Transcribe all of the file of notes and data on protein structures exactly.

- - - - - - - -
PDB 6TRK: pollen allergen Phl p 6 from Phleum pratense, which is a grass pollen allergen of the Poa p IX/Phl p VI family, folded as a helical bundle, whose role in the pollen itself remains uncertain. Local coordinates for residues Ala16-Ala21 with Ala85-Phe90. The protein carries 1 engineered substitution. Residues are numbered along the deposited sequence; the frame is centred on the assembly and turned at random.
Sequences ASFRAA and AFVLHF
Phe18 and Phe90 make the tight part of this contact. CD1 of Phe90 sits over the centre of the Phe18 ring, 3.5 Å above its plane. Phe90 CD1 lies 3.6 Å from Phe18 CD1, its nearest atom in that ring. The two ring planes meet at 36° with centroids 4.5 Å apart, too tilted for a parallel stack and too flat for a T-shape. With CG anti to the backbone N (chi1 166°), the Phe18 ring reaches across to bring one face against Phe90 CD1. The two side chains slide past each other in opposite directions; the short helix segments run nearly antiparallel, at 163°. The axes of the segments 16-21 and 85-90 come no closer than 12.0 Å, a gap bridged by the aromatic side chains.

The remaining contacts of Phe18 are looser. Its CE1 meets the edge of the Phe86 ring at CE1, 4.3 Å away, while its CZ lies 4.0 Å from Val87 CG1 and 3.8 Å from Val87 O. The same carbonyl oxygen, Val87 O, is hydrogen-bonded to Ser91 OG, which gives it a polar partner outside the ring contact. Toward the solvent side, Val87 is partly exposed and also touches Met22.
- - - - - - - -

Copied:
PDB 6TRK: pollen allergen Phl p 6 from Phleum pratense, which is a grass pollen allergen of the Poa p IX/Phl p VI family, folded as a helical bundle, whose role in the pollen itself remains uncertain. Local coordinates for residues Ala16-Ala21 with Ala85-Phe90. The protein carries 1 engineered substitution. Residues are numbered along the deposited sequence; the frame is centred on the assembly and turned at random.
Sequences ASFRAA and AFVLHF
Phe18 and Phe90 make the tight part of this contact. CD1 of Phe90 sits over the centre of the Phe18 ring, 3.5 Å above its plane. Phe90 CD1 lies 3.6 Å from Phe18 CD1, its nearest atom in that ring. The two ring planes meet at 36° with centroids 4.5 Å apart, too tilted for a parallel stack and too flat for a T-shape. With CG anti to the backbone N (chi1 166°), the Phe18 ring reaches across to bring one face against Phe90 CD1. The two side chains slide past each other in opposite directions; the short helix segments run nearly antiparallel, at 163°. The axes of the segments 16-21 and 85-90 come no closer than 12.0 Å, a gap bridged by the aromatic side chains.

The remaining contacts of Phe18 are looser. Its CE1 meets the edge of the Phe86 ring at CE1, 4.3 Å away, while its CZ lies 4.0 Å from Val87 CG1 and 3.8 Å from Val87 O. The same carbonyl oxygen, Val87 O, is hydrogen-bonded to Ser91 OG, which gives it a polar partner outside the ring contact. Toward the solvent side, Val87 is partly exposed and also touches Met22.